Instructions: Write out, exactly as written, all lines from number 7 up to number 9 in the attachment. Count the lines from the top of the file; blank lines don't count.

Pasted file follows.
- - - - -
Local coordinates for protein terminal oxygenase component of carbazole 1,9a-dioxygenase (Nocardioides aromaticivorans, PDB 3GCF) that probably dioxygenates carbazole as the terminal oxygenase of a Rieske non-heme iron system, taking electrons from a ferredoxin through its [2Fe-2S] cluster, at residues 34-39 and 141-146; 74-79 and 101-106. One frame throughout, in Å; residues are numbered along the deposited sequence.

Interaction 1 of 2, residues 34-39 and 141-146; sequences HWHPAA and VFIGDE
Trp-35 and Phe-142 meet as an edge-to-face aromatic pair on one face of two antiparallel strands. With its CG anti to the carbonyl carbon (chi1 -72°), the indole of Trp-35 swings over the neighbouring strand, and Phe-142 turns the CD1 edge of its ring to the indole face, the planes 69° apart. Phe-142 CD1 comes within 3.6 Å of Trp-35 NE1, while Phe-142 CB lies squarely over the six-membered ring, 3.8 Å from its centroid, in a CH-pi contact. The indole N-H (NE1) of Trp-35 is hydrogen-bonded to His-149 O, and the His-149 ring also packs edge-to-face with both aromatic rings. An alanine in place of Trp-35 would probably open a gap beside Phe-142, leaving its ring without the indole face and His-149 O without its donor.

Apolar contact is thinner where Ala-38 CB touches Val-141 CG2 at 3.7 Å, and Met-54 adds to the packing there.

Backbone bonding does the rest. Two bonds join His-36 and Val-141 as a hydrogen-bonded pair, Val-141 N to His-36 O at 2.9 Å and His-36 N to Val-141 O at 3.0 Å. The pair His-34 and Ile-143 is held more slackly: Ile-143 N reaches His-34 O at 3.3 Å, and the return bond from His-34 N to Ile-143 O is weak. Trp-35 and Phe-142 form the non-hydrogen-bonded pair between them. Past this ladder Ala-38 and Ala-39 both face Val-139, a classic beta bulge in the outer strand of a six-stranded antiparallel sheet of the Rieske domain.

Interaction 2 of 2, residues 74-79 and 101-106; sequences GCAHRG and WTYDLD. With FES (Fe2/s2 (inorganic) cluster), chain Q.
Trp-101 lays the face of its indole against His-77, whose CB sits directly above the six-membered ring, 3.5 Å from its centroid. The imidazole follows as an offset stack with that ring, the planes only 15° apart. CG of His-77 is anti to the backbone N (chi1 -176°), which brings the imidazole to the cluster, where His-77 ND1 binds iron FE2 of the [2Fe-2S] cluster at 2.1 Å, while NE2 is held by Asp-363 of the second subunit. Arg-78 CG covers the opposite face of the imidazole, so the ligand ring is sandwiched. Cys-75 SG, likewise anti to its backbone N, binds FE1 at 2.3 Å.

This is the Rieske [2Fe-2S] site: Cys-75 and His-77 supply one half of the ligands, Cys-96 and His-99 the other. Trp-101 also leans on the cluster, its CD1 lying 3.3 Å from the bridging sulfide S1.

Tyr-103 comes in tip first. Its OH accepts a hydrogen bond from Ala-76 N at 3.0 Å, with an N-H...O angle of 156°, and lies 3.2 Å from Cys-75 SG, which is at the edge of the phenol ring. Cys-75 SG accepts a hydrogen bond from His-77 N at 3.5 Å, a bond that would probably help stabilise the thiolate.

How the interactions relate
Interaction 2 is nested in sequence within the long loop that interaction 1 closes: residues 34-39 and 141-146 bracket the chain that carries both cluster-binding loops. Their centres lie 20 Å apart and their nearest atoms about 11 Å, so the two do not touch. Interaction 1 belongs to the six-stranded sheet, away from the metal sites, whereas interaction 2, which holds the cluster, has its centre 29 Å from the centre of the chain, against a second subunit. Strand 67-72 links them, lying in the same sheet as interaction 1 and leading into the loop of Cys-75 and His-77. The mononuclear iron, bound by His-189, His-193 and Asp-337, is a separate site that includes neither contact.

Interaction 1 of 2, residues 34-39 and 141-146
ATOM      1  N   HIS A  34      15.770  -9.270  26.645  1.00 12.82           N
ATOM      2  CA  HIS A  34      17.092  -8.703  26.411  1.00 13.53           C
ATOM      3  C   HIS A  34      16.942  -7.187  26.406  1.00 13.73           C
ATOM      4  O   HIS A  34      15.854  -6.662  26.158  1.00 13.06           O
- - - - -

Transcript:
Trp-101 lays the face of its indole against His-77, whose CB sits directly above the six-membered ring, 3.5 Å from its centroid. The imidazole follows as an offset stack with that ring, the planes only 15° apart. CG of His-77 is anti to the backbone N (chi1 -176°), which brings the imidazole to the cluster, where His-77 ND1 binds iron FE2 of the [2Fe-2S] cluster at 2.1 Å, while NE2 is held by Asp-363 of the second subunit. Arg-78 CG covers the opposite face of the imidazole, so the ligand ring is sandwiched. Cys-75 SG, likewise anti to its backbone N, binds FE1 at 2.3 Å.

This is the Rieske [2Fe-2S] site: Cys-75 and His-77 supply one half of the ligands, Cys-96 and His-99 the other. Trp-101 also leans on the cluster, its CD1 lying 3.3 Å from the bridging sulfide S1.

Tyr-103 comes in tip first. Its OH accepts a hydrogen bond from Ala-76 N at 3.0 Å, with an N-H...O angle of 156°, and lies 3.2 Å from Cys-75 SG, which is at the edge of the phenol ring. Cys-75 SG accepts a hydrogen bond from His-77 N at 3.5 Å, a bond that would probably help stabilise the thiolate.